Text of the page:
can you help

thanks

Chris
15 January, 2009

Had not come across that use until you mentioned it; a quick search revealed
http://www.bushcraft.ridgeonnet.com/basicbasket.htm
complete with details on how to get rid of the prickles etc !
Regards

Derek
4 October, 2009

for extra blackberries I decided to grow a thornless variety, and bought a plant from http://www.gardeningexpress.co.uk, it’s done really well this year, but so have all the local hedgerows, so got them coming out of our ears! nevermind, plenty for the freezer. Perhaps if you have trouble finding them locally growing wild, you should try a plant in the garden?

adl
8 January, 2010

i have brambles — blackberries i have beautiful leaves but just had a harvest of only 2 blackberry fruits. should I fertilize or not what type of soil is required.
someone told me bad soil.pls advise

Pat McGuire
1 July, 2010

Hi’please can you help me identify a plant i found recently whilst out walking in the Greenock area of Scotland, it was a Rubus but the fruit was a destinctive orange colour it is aggregate and the leave has five parts, it was a blackberry but orange.

Chris
1 July, 2010

A photograph might help
Was it just partially ripened ?
What about cloudberry? See http://en.wikipedia.org/wiki/Rubus_chamaemorus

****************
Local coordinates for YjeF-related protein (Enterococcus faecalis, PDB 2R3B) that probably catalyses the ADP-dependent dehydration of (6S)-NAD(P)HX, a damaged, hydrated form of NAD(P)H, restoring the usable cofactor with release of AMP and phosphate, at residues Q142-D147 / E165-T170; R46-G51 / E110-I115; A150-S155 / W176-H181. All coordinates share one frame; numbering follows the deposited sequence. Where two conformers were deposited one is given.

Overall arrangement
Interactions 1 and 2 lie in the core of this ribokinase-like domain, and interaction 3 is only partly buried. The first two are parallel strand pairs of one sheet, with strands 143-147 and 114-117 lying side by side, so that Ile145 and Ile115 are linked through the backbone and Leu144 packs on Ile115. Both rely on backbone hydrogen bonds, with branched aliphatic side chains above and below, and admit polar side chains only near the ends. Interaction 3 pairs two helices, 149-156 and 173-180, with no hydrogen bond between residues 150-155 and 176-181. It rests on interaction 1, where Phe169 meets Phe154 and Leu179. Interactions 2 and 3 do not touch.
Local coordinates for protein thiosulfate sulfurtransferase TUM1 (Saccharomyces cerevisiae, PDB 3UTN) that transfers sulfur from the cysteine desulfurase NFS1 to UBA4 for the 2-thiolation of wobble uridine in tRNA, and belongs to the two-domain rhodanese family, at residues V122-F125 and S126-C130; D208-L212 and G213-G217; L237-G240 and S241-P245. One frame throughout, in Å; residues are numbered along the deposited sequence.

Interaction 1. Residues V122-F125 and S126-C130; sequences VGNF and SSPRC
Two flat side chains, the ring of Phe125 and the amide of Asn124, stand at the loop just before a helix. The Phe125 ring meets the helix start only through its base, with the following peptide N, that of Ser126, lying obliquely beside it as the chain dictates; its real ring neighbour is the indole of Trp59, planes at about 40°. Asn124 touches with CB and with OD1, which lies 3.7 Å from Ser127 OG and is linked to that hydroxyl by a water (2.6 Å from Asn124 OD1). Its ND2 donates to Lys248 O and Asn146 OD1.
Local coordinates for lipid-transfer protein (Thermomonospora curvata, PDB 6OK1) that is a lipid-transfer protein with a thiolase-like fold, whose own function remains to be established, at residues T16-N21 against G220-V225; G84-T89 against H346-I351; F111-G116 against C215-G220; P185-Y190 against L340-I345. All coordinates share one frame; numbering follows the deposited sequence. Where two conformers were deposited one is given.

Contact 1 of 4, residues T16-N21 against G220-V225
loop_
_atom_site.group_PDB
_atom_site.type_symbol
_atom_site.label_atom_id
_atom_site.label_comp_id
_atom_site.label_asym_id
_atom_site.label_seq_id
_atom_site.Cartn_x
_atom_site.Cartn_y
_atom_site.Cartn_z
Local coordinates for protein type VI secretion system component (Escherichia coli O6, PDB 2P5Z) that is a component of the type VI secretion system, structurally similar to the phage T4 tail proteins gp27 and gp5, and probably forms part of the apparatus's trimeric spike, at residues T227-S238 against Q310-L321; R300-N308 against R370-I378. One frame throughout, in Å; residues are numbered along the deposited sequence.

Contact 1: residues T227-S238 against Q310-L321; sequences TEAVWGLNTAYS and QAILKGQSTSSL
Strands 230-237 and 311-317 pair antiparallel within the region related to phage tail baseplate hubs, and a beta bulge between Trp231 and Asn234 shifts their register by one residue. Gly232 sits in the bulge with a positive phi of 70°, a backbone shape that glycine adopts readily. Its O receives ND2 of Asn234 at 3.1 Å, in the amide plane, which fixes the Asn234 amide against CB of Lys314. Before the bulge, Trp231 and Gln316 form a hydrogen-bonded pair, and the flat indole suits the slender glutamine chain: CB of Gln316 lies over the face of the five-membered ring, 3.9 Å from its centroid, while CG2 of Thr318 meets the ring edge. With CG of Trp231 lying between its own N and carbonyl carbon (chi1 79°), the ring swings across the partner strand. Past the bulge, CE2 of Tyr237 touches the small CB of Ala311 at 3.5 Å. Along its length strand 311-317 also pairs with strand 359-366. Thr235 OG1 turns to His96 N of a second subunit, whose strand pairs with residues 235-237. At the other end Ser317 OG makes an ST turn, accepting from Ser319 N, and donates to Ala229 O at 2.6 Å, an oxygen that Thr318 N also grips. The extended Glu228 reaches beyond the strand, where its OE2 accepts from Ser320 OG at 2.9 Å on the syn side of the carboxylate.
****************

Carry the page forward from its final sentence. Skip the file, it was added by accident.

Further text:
This has an orange fruit.

Managing hedgerows. | The Woodlands.co.uk Blog
3 January, 2012

[...]   Hedgerows provide vital food, in the form of a variety of berries – sloes, haws, blackberries etc,  for small mammals and birds (redwings, blackbirds) and hedgerow flowers support pollinating [...]

Cara
12 June, 2012

Found what looks like blackberrys but are orange. In largs, Scotland. Any idea?

Blogs
12 June, 2012

difficult to know but look at http://en.wikipedia.org/wiki/Rubus_chamaemorus and see if that might be the answer ???

Tree of the month: bramble | Science on the Land
15 October, 2012

[...] in Britain the bramble (Rubus fruticosus agg.) is widespread and common. It’s one of the glories of our [...]

Birds of marsh and farm | Toddler in the wild
10 February, 2013

[...] by. Dozens of Greenfinch gather on the telegraph wires, whilst Dunnocks and Wrens flit through the Bramble. A Buzzard sits on a post and surveys it all from on high. I reach the designated viewpoint and [...]

Howard
10 August, 2013

I have found a few brambles in the garden but they do not appear to bear fruit (last year or this). I have seen one or two tiny flowers. Other than to say that if the plant is well established, is there a concise guide to which varieties fruit and how to encourage fruiting. A table of varieties and their attributes would be ideal, if you know of one.

Thanks

blog
10 August, 2013

Fall Foraging | rob houghton
14 October, 2013

[…] Now foraging is one of those things that can be done cheaply (for free in fact) and easily by literally anyone and can really re-connect people with nature.  I love to see the amazement when I give a group of kids something to nibble on that I’ve just picked out of a hedge and there’s a dawning realisation that they can eat parts of the countryside.  Even if all you have access to is a bit of wasteland, in the UK at least, you’ll almost certainly be able to pick blackberries from a tangle of bramble. […]

Native dominants or botanical ‘thugs’ in woodland. | Woodlands.co.uk
28 March, 2014

[…] that have fallen under suspicion are bracken (Pteridium aquilinum), bramble (Rubus fruticosus), ivy (Hedera helix), and nettle (Urtica dioica) – to which might be added […]